Here is a new twist on spending Friday night in with a good book.
A show at Park Slope’s Community Bookstore will bring together six comedians who also write TV shows, books, and journalism for an evening of bookish buffoonery that is sure to please both the barely literate and the literati alike.
Quipsters Tom Shillue, Brooke Van Poppelen, Travis Irvine, and Mike Drucker will join emcees Dan Wilbur (author of “How Not to Read”) and Huffington Post comedy contributor Ross Hyzer on Feb. 28 for “Two-Book Minimum,” a night of in-store stand-up amongst the shelves.
During the show, the humorists will offer up their most literary-minded material, as well as stories and boozy musings on favorite authors and titles.
The event is itself a riff on Wilbur’s podcast of the same name, in which he has a discussion with a different author and comedian every show.
Approaching its 10th episode, the podcast takes the literary roundtable out of the ivory tower and into the gutter — eschewing discussion of form and process in favor of writing’s juicier and grittier sides.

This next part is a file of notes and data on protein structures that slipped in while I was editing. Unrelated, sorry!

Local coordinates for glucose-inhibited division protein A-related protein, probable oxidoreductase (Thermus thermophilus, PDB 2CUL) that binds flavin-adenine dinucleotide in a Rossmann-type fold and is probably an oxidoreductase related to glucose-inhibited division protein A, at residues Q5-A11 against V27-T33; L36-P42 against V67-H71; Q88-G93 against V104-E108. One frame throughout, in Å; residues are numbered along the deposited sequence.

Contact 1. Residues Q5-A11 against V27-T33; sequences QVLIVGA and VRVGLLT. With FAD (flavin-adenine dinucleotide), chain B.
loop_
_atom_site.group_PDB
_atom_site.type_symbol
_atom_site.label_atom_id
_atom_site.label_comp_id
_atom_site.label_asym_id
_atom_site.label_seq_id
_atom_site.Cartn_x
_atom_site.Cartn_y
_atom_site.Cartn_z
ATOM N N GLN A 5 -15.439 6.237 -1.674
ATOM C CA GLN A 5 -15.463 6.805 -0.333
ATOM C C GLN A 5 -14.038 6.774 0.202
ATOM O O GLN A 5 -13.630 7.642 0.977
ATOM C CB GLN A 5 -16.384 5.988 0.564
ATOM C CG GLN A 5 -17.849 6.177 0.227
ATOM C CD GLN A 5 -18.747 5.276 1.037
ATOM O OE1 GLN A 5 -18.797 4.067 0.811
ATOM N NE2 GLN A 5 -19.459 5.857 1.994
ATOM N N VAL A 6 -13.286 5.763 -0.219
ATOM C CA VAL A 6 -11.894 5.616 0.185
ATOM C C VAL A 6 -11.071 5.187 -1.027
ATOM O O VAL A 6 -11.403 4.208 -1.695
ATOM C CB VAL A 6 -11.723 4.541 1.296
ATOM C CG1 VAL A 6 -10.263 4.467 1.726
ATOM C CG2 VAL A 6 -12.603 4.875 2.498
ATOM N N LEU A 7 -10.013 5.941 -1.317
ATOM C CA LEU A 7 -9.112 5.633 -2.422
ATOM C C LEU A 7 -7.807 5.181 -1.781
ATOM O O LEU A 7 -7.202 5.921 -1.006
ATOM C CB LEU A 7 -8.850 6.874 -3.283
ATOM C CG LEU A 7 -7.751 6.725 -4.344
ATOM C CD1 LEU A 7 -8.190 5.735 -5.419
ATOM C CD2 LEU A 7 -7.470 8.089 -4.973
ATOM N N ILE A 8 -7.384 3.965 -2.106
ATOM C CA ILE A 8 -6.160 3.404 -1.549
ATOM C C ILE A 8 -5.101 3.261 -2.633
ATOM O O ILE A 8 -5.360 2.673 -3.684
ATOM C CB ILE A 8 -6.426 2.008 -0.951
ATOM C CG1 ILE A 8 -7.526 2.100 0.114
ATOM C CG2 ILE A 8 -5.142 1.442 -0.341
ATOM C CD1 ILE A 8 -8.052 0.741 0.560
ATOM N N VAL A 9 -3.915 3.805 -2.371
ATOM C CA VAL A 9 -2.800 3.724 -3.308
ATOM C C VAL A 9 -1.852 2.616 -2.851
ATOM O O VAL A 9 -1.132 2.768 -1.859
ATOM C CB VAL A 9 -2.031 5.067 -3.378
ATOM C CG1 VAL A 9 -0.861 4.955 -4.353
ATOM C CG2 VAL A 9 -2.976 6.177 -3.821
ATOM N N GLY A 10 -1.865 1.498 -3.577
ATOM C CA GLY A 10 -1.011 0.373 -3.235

“If you’re writing a novel about dating in New York, I don’t want to hear about process,” Wilbur said. “I want to hear your horror stories,”
The exchanges on the show often blur the line between the exegetical and the excremental — sometimes resulting in dialogue that would make Oscar Wilde blush.
“I think a lot of writers are uncertain if we’re trying to roast them,” Wilbur said. “But what ends up happening is the author and comic team up on me.”
For Wilbur, finding funny people for “Two-Book Minimum” has been no problem — he has amassed a compendium of comedians after nearly a decade in the industry. But rubbing elbows with authors didn’t happen so naturally. So Wilbur built his publishing industry contacts by engaging in the second-most writerly of pursuits.
“Drinking,” he said. “I wish it were cooler. I wish I were the Lorne Michaels of publishing, but I’m not.”
In the future, Wilbur aims to combine elements of the podcast and in-store acts into a live show. In the meantime, he is grappling with his own literary demons — Wilbur said his textual tastes are becoming so specific, he is running out of things to read.
“I might as well have a weird sexual fetish at this point — I’m only into 20th-Century, pre-fall-of-the-Soviet Union fiction,” he said. “Once that gets boring, I’ll probably just stop reading.”
“Two-Book Minimum” at Community Bookstore [143 Seventh Ave. between Carroll Street and Garfield Place in Park Slope, (718) 783–3075, www.commun